In what was perhaps his strongest words yet on vocations, Pope Francis, at an audience with religious sisters and brothers at the conclusion of the Year for Consecrated Life, said, “Why is the womb of consecrated life becoming so sterile?… Some congregations experiment with ‘artificial insemination’… What do they do?… They welcome … ‘Yes come, come, come’… And then there are problems… We must be serious about whom we take… We must clearly distinguish if it is a real vocation, and help it to grow.”
Vocations to priesthood and consecrated life are essential to the life of the Church. Without the priest, there is no one to celebrate Mass, to absolve sins in the sacrament of penance, to offer the anointing of the sick, and to give life to the People of God as “fathers” in the Church. Without the myriad, unsung, apostolic activity of the religious sister and brother, the People of God would certainly suffer.
The role of the priest and the religious is more than just a function. It is not so much about what a priest does, it is all about who a priest is. At his ordination, the priest is ontologically changed, to the core of his being. He is transfixed, permanently, to Christ the High Priest.
No matter what he is doing, he is always a priest. This failure to recall that priesthood is primarily ontological, not functional, to think that a man is only a priest when he is offering his sacramental services, in many cases led to scandal and destruction in the Church. A priest is never “off duty.” He is always a priest, whether he is offering Mass or watching the Super Bowl. The priest, in his promises on his ordination day, namely perpetual celibacy, obedience to his bishop, and daily prayer for the Church, takes on a very serious responsibility, one that involves the sake of his soul and the souls of those of whom he’s been commanded to shepherd.
Likewise, the religious sister and brother is a consecrated person. She or he is set apart, consecrated, “made holy,” then given back to the People of God, with whom she or he is united by baptism. In following the charism of her or his particular order, in the living out of their vows of poverty, chastity and obedience, the religious calls each of us back to the “original innocence” in which the Lord created us.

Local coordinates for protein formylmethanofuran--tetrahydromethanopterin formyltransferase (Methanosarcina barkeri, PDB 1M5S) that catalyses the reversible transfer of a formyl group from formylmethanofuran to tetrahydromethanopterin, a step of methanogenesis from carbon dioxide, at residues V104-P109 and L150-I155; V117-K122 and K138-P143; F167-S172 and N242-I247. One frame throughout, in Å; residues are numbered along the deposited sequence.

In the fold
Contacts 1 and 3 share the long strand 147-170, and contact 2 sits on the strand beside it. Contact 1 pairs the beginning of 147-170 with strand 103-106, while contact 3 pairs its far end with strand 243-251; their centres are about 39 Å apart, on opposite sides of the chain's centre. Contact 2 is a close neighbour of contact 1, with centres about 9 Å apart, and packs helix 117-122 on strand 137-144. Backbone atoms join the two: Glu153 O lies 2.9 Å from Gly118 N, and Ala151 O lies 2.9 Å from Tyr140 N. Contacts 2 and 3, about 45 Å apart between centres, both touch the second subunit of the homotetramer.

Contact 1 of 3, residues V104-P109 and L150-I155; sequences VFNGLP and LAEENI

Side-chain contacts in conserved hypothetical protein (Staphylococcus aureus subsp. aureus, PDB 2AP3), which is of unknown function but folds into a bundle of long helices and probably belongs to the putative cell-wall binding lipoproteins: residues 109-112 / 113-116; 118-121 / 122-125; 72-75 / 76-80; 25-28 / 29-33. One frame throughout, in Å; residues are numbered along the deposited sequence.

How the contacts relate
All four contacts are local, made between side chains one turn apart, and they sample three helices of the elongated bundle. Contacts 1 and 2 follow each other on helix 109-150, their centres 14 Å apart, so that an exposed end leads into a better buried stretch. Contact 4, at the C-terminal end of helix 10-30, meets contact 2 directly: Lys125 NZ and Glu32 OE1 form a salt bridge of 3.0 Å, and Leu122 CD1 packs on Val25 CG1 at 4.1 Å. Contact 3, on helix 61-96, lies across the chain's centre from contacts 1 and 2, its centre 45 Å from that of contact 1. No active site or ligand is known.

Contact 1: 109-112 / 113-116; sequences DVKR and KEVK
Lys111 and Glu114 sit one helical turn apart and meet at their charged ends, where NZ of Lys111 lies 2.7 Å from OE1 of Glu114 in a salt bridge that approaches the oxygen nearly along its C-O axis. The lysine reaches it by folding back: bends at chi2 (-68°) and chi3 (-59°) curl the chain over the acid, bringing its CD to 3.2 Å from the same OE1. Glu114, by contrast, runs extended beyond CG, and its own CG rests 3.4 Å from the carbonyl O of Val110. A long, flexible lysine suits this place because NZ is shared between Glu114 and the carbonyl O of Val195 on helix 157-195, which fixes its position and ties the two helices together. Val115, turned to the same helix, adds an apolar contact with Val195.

To choose a vocation like this is not an easy task. And it is not simply enough for an individual to be ready and willing to enter these lives. It involves two things: first, discernment on the part of the person being called and second, formation of the individual who is open and docile.
In terms of formation, note that it takes years for a man to become a priest, not only of academic studies – although these are essential and can never be downplayed – but also pastoral formation, human formation in affective maturity, and spiritual formation. It takes a minimum of six years to be ordained a priest because it’s not so much about learning what to do at Mass and the sacraments, it’s all about transforming one’s self more and more into the Person of Jesus.
The same is true for a religious. It takes years of pre-postulancy, postulancy, novitiate, temporary vows, final solemn vows and then a life of ongoing formation. It’s not simply learning to do the apostolic work of a particular religious congregation and then being sent out to do it.
Pray for vocations to the priesthood and religious life, not just for more religious and priests, but for ones that are happy, healthy, holy ones that “think with the Church.” Formation for the priesthood, for the religious life, takes a long time, but please God, the end results are living witnesses to the love of the Lord in their lives.